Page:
Mecho Tales wears its inspirations on its sleeve. Under most circumstances this means a developer is able to take away familiar and comforting concepts and design decisions and meld them with their own ideas to give us something unique. Sadly in this case, while many bits and pieces were bolted together and obviously feel like they were lifted from a different game, they are too disparate to feel cohesive, which in turn means Mecho Tales as whole isn’t greater than its parts. Most of the time you’ll just pine for the parts.

Based in the same world as Eternity’s Child and Mecho Wars, Mecho Tales is an obscenely colourful platforming/shooting hybrid that echoes Rayman and Mega Man. The gist of the game is like any other platformer: make it from point A to point B in a collection of stages with intermittent boss battles for good measure. Each level is broken up into chunks, accentuated by watching your character transition between them in an eerily familiar slow-motion manoeuvre. The blue bomber references don’t end there; one-hit killing spikes, tough checkpoints and pattern-based disappearing/reappearing blocks are the order of the day. Whereas Capcom’s classics took these designs and made thematic worlds based around robot masters, Mecho Tales' stages feel like a dull assemblage of blocks thrown together on a neon-soaked background. It’s very rudimentary and uninteresting, which in turn makes the areas you run through unmemorable.

Your protagonist’s main hook is that they can shoot in any direction with the right analog stick whilst jumping around. They are outfitted with a little mechanical companion akin to the mags from Phantasy Star Online who do all the fighting for you. While neat in theory, there are a few caveats that keep it from being something memorable. With your attacks stemming from directional shooting, jumping is relegated to the ZR button, which never feels natural. In the heat of battle this can be especially frustrating as trying to hop around while blasting the ever-encroaching hoard of foes can sometimes feel like trying to rub your tummy and pat your head at the same time.

The other issue is that while you can collect doodads that you can then spend on newer mags (er, robot companions) they never seem worth the effort to earn. There’s a little bit of variety here, but for the most part you’ll sacrifice distance for power, and you’ll often find yourself preferring to snipe from a distance before you hit the enemy's radar than trying to tackle things from up close. Beyond the obvious goal of completing levels, this is meant to be the impetus for playing. Unfortunately, its half-baked usefulness makes it a not very compelling reason to keep doing so.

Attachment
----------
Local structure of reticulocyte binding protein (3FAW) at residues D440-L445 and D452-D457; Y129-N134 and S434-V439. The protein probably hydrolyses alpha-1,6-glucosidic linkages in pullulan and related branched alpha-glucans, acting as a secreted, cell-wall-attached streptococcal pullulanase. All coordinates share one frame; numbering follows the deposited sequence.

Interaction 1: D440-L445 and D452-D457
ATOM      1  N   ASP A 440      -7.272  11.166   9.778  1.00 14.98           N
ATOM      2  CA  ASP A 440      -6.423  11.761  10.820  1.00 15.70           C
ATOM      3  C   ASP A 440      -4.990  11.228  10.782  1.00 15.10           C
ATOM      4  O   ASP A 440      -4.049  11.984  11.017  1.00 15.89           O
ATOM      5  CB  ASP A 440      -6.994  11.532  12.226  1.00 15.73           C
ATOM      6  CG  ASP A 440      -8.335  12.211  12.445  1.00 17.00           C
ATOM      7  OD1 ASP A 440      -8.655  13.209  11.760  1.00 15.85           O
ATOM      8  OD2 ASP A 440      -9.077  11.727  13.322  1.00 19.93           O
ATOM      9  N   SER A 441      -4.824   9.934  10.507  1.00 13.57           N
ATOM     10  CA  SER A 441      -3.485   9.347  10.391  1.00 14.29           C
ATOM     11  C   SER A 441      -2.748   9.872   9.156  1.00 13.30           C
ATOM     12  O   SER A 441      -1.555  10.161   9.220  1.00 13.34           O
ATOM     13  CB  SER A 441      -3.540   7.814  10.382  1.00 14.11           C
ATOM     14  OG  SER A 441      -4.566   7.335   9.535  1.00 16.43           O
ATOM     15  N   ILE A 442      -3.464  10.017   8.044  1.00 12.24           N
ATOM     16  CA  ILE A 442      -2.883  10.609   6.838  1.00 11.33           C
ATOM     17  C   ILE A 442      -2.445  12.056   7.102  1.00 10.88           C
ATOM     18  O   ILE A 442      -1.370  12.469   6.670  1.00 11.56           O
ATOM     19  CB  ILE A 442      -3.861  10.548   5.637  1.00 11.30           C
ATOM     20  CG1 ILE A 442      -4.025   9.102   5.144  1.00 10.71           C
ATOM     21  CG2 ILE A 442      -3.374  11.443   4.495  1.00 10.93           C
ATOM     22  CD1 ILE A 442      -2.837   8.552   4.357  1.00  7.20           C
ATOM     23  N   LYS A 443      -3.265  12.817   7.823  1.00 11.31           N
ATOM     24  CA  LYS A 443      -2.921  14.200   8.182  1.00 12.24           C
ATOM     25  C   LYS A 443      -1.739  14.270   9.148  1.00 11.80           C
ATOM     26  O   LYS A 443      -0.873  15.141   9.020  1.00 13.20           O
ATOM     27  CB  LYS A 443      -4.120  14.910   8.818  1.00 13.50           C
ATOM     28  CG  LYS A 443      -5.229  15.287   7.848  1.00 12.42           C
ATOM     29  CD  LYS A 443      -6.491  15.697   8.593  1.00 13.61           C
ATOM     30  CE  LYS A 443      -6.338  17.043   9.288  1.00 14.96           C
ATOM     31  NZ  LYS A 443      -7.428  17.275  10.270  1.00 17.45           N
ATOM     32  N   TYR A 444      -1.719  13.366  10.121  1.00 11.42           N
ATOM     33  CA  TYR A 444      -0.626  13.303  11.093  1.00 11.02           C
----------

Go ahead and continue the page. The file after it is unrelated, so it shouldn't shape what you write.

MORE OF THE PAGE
To go along with the boring stages and low-key combat system there's an assortment of challenges that are equally as staid. Your opposition is a little over-designed visually, and under-designed structurally. The almost all attack in a pattern that can be easily read, with the challenge then coming from the sheer number of baddies coming at you at any given time. This in turn makes deaths feel cheap, further adding to the frustration of potentially having to start from the beginning of the stage again. Add to this bosses with the same ideologies, only with the ability to absorb a ton of hits, and you have a game that can oftentimes be more aggravating than enjoyable.

If there is a saving grace to Mecho Tales, it’s that you can play it with three other people. It has the potential to be fun, if only in that “misery loves company” kind of way. It’s chaotic both in the way the game plays and in your inability to focus on what’s going on, but at the very least it’s worth a laugh or two. It’s by no means a reason to play the game, but it does make the whole experience palpable to those that find themselves in Mecho Tales' company.

Conclusion

While Mecho Tales looks to be a loving homage at first blush, upon further inspection that it’s actually just aping its inspirations instead of integrating them into something refreshing or new. The presentation lacks personality and charm, the level design is rote and arbitrary and controlling your given protagonist never clicks. Despite the intricate visuals and unusual design, there’s nothing on offer here that is genuinely compelling from a gameplay perspective.